Nothing like this submarine hydrothermal field has ever been previously observed, say the scientists. These events are unique, they believe, because they rest on one-million-year-old ocean crust formed tens of kilometers beneath the seafloor, and because of their incredible size. Dense macrofaunal communities such as clams, shrimps, mussels, and tube worms, which typify most other mid-ocean ridge hydrothermal environments, appear to be absent in this field.

The Lost City Field was discovered unexpectedly while Studying geological and hydrothermal processes that built an unusually tall, 12,000-foot-mountain at this site. In this area, deep mantle rocks called serpentinized peridotites, and rocks crystallized in subseafloor magma chambers, have been uplifted several miles from beneath the seafloor along large faults that expose them at the surface of the mountain.

"As so often happens, we were pursuing one set of questions concerning building of the mountain and we stumbled onto a very important new discovery," said Donna Blackman, a geophysicist from the Scripps Institution of Oceanography and chief scientist of the expedition. She added that "the venting towers are very spectacular and, although they bring up a whole new set of questions, we will learn about the evolution of the mountain itself as we study the vents carefully in the future."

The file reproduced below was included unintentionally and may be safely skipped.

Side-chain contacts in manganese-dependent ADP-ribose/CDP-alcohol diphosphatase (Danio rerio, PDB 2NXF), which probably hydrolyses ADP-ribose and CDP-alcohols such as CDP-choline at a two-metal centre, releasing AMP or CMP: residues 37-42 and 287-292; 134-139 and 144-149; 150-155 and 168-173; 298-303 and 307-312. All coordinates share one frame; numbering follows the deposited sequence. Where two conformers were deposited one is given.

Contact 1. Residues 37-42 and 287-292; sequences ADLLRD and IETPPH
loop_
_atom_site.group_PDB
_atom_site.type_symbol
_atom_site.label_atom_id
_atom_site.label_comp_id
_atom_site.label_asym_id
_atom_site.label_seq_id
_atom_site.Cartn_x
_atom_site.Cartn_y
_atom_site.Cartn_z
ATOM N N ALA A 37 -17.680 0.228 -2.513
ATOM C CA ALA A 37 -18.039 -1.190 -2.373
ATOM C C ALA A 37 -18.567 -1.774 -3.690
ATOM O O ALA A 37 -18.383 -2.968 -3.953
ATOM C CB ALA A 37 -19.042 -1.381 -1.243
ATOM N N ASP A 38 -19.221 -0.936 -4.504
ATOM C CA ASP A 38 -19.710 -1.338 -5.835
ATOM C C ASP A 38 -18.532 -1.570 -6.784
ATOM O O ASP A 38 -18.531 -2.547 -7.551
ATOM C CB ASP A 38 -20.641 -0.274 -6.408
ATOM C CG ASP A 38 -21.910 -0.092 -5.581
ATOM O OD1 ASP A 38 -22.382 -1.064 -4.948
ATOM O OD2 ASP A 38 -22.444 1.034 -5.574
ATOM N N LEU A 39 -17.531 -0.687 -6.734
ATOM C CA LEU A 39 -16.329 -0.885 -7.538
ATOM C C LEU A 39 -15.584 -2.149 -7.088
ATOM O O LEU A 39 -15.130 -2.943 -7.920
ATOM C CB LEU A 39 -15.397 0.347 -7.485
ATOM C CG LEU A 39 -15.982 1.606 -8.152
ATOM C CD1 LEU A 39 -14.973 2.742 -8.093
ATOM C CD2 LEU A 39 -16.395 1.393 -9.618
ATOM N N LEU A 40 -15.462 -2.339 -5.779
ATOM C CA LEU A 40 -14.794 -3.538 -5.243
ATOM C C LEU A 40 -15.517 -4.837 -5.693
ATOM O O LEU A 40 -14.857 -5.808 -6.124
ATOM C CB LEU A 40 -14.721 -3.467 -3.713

Observations using the submersible Alvin and deep-towed Vehicle Argo, operated by Woods Hole Oceanographic Institution, show that the field hosts numerous active and inactive hydrothermal vents. The steep-sided, 180-foot-tall deposits are composed of multiple spires that reach 30 feet in width at their tops. They are commonly capped by white, feathery hydrothermal precipitates. The tops and sides of the massive edifices are awash in fluids that reach temperatures up to 160 degrees.

From the sides of the structures, abundant arrays of delicate, white flanges emerge. Similar to cave deposits, complex, intergrown stalagmites rise several meters above the flange roofs.

Underneath the flanges, trapped pools of warm fluid support dense mats of microbial communities that wave within the rising fluids. Downslope, hundreds of overlapping flanges form hydrothermal deposits reminiscent of hot spring deposits in Yellowstone National Park. During the Alvin dive, expedition leader Patrick Hickey collected rocks, fluids, and biological samples for shorebased analyses.

"By studying such environments, we may learn about ancient hydrothermal systems and the life that they support," suggested Kelley.


Notes to editors and reporters: For samples of photos, see:
For more photos and graphics, see

The three principal scientists may be contacted aboard ship until Sat. Dec.16:
Donna Blackman/
Debbie Kelley/
Jeff Karson/

As of Monday, Dec. 18, they may be reached at their home institutions through their press officers: University of Washington: Sandra Hines (206) 543-2580/
Scripps Institution of Oceanography: Cindy Clark (619) 534-1294/
Duke University: Dennis Meredith (919) 681-8054/